"Look," I interrupted. "Here's the deal. If it doesn't end up on my plate or in my glass, I don't want it in my yard." She froze, hand in mid-gesture. "OK. Message received." Then she smiled: "Where in the country are you from?"

Where in the country? Why, Southern California, of course.

While we figure out the plant situation at the Whiskey Forge, check out David Mitchell (in a bit for The Mitchell and Webb Situation) after he gets bit by the farming bug and cannot believe the money to be made at it:

Goes well with:

Monday, November 19, 2012

Alistair McAlpine, Chuck Cowdery, and the Distiller of the Year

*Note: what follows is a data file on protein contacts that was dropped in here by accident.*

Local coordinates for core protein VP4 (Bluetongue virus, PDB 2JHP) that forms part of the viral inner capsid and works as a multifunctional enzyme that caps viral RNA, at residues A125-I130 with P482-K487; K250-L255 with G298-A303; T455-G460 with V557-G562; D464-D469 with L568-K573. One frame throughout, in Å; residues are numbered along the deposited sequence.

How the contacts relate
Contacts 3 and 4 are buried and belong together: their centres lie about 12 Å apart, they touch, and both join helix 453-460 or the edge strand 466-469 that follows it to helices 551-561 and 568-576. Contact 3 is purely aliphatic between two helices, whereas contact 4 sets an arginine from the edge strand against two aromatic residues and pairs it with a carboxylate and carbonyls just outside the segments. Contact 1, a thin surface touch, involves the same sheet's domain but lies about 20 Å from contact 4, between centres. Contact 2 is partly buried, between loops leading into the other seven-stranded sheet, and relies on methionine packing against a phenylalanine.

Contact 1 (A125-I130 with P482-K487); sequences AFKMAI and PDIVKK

In his 1992 book, The Servant, Alistair McAlpine espoused unswerving commitment to both a Prince and an idea — an idea so powerful that it is the Idea. Now retired from political life, Lord McAlpine held the office of treasurer and Deputy Chairman of Britain's Conservative party and was a close advisor to Margaret Thatcher. The Servant is his complementary riposte to Nicolo Machiavelli's The Prince and a fascinating read on the motivations and machinations of a ruthless, amoral fanatic.

I was reminded this morning of one of McAlpine's maxims while reading Chuck Cowdery's recent piece on Wine Enthusiast magazine naming Michter's Distillery Distillery of the Year. In a line that has been embedded in my brain for the better part of twenty years, McAlpine opined:
In order to establish in the Prince's mind that the Servant is a specialist, it is important for him to comment only on his subject, and to assert, when asked of other matters, "I know too little to be of help."